All the same, he does carry with him a sense of an ending. He recalls the last time he left LA, back in 2004. Vaughan Williams came on the car radio, and he pulled over and wept. “What I had been in denial of was that I was incredibly homesick. Not sick for my home, but for the landscapes and for my friends and for the work I was made to do, which is classical theatre.”
Stewart has spent much of the last decade or so scratching that itch in acclaimed productions of Macbeth, The Tempest, Waiting for Godot. He returned to LA a couple of years ago for Blunt Talk, a TV sitcom in which he stars as a British army veteran-turned-cable newscaster, opposite his son, Daniel. It was, to his dismay, cancelled after its second season – and hasn’t yet been shown in the UK. “I’m really disappointed by that. It’s left all of us feeling a little hung up.”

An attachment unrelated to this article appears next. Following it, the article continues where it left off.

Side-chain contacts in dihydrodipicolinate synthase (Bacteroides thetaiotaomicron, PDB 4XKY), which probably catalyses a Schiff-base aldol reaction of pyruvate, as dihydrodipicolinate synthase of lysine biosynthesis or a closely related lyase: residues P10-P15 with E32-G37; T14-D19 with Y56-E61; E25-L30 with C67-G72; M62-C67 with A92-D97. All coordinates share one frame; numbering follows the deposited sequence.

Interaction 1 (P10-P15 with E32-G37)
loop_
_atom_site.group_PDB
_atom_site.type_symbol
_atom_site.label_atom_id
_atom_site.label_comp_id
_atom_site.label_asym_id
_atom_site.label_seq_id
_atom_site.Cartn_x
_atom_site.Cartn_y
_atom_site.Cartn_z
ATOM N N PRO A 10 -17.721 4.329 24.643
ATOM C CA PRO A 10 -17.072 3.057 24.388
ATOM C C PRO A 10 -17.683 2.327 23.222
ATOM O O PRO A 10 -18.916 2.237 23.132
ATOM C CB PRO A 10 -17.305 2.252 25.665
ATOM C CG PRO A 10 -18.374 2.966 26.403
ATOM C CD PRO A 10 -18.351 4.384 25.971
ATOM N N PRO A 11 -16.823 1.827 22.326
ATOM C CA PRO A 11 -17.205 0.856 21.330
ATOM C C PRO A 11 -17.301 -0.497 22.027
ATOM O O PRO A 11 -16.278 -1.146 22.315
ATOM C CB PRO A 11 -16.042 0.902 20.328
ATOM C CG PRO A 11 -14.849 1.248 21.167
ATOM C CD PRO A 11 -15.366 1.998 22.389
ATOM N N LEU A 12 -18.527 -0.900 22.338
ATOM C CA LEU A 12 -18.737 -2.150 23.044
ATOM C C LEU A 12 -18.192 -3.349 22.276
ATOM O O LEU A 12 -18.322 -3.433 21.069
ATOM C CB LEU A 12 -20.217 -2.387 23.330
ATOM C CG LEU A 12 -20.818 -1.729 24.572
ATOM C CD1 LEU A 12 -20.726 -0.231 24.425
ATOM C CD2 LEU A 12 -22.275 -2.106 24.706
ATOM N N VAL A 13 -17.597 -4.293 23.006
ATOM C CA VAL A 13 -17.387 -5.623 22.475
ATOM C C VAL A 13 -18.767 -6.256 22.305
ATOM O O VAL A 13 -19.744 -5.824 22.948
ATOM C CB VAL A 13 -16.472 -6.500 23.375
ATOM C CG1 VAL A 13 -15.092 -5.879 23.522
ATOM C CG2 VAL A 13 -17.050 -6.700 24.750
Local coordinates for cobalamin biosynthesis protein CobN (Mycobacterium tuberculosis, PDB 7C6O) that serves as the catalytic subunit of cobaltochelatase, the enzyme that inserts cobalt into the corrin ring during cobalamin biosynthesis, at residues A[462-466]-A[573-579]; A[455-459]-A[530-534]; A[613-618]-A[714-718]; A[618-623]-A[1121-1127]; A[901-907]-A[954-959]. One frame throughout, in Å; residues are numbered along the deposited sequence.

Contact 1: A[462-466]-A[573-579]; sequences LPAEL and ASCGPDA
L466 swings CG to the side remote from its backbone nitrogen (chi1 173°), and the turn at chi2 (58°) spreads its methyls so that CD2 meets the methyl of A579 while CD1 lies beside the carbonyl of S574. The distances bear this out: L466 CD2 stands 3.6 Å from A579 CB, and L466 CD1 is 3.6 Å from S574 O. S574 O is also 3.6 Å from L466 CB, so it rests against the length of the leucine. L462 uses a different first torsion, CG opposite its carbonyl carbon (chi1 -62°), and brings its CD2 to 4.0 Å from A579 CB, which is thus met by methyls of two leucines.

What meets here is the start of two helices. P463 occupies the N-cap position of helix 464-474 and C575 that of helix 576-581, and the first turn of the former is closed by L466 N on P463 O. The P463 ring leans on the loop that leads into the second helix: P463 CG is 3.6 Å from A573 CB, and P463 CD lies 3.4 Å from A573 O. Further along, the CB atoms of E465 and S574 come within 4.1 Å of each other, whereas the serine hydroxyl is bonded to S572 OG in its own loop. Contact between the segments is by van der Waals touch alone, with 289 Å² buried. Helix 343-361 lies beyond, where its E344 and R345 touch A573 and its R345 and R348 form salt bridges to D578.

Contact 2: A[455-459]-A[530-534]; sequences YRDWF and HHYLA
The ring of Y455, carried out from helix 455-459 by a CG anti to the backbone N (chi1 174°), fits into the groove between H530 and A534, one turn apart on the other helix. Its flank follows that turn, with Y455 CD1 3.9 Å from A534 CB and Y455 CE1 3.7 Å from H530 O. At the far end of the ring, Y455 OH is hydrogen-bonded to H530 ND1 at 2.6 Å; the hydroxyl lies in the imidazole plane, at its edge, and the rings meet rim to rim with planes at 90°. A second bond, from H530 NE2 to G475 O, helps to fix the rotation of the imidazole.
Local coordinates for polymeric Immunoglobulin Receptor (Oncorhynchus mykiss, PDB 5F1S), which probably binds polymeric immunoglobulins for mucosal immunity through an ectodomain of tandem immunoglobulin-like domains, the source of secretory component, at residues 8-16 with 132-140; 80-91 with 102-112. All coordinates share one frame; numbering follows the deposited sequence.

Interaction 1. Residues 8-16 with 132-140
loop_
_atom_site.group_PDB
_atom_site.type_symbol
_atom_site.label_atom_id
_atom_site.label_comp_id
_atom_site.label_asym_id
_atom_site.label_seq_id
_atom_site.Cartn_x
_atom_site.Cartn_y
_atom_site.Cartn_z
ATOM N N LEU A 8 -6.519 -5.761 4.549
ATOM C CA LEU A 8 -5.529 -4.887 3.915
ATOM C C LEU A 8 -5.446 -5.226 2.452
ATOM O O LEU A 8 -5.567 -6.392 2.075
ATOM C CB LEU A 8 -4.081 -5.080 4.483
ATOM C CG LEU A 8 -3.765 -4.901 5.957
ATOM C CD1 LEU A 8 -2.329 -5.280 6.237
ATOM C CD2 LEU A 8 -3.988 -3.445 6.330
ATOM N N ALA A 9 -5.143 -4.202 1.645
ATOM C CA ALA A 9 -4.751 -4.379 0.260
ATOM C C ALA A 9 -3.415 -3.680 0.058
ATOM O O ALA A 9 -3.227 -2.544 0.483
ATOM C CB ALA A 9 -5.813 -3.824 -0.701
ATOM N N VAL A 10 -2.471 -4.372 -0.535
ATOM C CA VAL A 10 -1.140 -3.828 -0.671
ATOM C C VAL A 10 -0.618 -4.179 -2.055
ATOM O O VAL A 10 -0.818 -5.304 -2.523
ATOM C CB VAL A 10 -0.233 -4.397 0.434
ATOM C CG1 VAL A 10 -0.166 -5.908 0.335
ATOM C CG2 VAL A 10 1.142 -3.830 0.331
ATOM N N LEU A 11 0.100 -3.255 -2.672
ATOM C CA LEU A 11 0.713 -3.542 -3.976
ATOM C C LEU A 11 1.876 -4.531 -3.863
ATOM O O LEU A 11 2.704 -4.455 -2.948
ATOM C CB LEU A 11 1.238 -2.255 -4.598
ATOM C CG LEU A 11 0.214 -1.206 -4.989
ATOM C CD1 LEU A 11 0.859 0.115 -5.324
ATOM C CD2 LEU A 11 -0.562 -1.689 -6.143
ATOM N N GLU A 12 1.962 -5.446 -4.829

Moreover, he cannot disguise his dismay at the dystopian turn that the world has taken this last year. He has been a vocal supporter of the anti-Trump demonstrations in the US. “It was not simply about Donald Trump. There was a sense that there is a movement determined to narrow civil liberties, to control people’s lives and to elevate the lie. I have a fundamental belief in human decency – and I believe that there are more decent people in the world than there are villains – but I’m actually scared. I’m scared about what’s happening here and I’m very scared about the outcome of Brexit.”